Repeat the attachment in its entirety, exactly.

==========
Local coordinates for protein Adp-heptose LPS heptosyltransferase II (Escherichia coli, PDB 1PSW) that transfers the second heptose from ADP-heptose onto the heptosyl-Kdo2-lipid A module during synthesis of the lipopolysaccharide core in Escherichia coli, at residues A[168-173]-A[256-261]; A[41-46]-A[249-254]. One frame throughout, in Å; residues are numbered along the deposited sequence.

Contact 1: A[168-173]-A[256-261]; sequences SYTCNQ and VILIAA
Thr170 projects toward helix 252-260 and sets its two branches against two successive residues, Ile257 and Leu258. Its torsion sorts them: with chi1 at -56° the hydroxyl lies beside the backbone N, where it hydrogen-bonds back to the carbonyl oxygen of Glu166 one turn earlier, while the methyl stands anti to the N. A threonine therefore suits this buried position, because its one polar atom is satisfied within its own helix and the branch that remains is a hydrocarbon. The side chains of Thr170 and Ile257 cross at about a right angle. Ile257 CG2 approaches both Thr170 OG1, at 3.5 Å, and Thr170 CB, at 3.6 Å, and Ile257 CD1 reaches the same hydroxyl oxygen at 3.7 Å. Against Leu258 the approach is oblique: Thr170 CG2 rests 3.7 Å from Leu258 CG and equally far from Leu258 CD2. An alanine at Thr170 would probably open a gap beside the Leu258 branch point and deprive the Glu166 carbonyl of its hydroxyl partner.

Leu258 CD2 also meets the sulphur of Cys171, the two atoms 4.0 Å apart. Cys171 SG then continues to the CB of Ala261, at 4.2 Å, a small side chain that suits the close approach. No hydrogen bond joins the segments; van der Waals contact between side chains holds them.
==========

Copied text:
Local coordinates for protein Adp-heptose LPS heptosyltransferase II (Escherichia coli, PDB 1PSW) that transfers the second heptose from ADP-heptose onto the heptosyl-Kdo2-lipid A module during synthesis of the lipopolysaccharide core in Escherichia coli, at residues A[168-173]-A[256-261]; A[41-46]-A[249-254]. One frame throughout, in Å; residues are numbered along the deposited sequence.

Contact 1: A[168-173]-A[256-261]; sequences SYTCNQ and VILIAA
Thr170 projects toward helix 252-260 and sets its two branches against two successive residues, Ile257 and Leu258. Its torsion sorts them: with chi1 at -56° the hydroxyl lies beside the backbone N, where it hydrogen-bonds back to the carbonyl oxygen of Glu166 one turn earlier, while the methyl stands anti to the N. A threonine therefore suits this buried position, because its one polar atom is satisfied within its own helix and the branch that remains is a hydrocarbon. The side chains of Thr170 and Ile257 cross at about a right angle. Ile257 CG2 approaches both Thr170 OG1, at 3.5 Å, and Thr170 CB, at 3.6 Å, and Ile257 CD1 reaches the same hydroxyl oxygen at 3.7 Å. Against Leu258 the approach is oblique: Thr170 CG2 rests 3.7 Å from Leu258 CG and equally far from Leu258 CD2. An alanine at Thr170 would probably open a gap beside the Leu258 branch point and deprive the Glu166 carbonyl of its hydroxyl partner.

Leu258 CD2 also meets the sulphur of Cys171, the two atoms 4.0 Å apart. Cys171 SG then continues to the CB of Ala261, at 4.2 Å, a small side chain that suits the close approach. No hydrogen bond joins the segments; van der Waals contact between side chains holds them.